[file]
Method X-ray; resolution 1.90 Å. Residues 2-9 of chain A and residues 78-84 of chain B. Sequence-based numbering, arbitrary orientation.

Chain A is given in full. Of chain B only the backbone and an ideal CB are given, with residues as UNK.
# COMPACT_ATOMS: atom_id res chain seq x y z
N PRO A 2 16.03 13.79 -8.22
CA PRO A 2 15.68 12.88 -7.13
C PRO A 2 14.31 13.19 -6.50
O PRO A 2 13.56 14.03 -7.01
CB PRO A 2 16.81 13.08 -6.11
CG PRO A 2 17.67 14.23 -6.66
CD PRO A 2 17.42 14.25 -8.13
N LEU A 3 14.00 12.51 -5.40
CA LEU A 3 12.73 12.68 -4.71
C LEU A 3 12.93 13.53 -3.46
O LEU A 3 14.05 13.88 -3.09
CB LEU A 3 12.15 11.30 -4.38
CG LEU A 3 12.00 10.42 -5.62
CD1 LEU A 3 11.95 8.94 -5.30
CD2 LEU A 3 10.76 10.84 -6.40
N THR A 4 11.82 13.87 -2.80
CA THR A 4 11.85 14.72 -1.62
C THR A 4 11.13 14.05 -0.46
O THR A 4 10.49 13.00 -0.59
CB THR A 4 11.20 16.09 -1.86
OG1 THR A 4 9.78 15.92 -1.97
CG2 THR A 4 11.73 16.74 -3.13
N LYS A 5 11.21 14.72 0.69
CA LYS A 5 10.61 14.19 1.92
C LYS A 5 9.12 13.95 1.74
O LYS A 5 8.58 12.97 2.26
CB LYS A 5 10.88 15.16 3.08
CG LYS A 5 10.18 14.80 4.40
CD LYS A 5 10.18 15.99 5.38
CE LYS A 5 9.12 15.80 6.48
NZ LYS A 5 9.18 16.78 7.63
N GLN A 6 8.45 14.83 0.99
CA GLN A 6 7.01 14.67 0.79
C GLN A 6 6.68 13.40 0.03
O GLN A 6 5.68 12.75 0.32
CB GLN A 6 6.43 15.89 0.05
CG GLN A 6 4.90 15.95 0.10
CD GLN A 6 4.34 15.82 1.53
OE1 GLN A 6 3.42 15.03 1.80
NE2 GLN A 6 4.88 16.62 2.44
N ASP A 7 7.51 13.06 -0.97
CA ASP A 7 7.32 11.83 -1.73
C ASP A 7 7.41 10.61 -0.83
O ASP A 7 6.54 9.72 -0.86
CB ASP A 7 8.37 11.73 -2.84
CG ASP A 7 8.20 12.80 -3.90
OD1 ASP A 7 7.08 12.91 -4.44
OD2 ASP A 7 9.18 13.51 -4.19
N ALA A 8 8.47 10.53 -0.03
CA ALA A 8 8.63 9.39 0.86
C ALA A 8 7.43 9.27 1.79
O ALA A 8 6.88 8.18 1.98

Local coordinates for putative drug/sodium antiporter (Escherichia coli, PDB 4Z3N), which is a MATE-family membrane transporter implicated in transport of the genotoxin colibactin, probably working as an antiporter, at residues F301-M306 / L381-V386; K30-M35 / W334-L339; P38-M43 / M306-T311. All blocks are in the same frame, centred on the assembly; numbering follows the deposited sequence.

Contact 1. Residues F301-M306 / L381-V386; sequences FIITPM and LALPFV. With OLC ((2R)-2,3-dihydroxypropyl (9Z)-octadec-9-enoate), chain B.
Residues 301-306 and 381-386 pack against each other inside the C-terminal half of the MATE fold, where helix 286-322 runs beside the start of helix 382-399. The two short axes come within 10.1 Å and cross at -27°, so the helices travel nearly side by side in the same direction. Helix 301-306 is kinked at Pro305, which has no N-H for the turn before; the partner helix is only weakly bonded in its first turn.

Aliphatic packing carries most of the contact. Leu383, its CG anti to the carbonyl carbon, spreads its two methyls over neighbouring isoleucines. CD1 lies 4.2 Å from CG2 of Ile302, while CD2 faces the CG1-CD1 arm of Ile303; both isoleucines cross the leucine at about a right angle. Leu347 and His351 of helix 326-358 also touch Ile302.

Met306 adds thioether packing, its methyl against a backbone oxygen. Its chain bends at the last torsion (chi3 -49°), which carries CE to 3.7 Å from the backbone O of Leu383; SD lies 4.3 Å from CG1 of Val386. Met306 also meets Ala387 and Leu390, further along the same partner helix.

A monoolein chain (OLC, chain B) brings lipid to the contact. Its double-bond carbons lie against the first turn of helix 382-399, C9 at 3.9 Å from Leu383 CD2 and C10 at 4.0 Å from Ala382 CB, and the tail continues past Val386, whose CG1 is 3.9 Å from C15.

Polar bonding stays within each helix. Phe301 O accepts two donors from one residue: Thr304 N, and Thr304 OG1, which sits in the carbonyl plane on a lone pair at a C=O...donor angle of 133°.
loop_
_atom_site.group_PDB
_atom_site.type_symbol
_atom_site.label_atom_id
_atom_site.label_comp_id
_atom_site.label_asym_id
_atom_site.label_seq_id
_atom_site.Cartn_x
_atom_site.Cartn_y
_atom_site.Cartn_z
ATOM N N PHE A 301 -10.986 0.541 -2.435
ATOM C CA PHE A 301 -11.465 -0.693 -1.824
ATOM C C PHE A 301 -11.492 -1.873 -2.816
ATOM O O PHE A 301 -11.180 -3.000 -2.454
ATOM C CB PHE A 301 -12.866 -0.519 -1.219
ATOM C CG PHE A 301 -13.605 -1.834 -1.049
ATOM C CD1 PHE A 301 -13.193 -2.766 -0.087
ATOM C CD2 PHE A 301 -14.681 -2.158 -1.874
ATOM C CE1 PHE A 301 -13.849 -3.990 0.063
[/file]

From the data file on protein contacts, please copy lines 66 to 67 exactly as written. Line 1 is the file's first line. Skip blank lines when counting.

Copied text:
_atom_site.label_atom_id
_atom_site.label_comp_id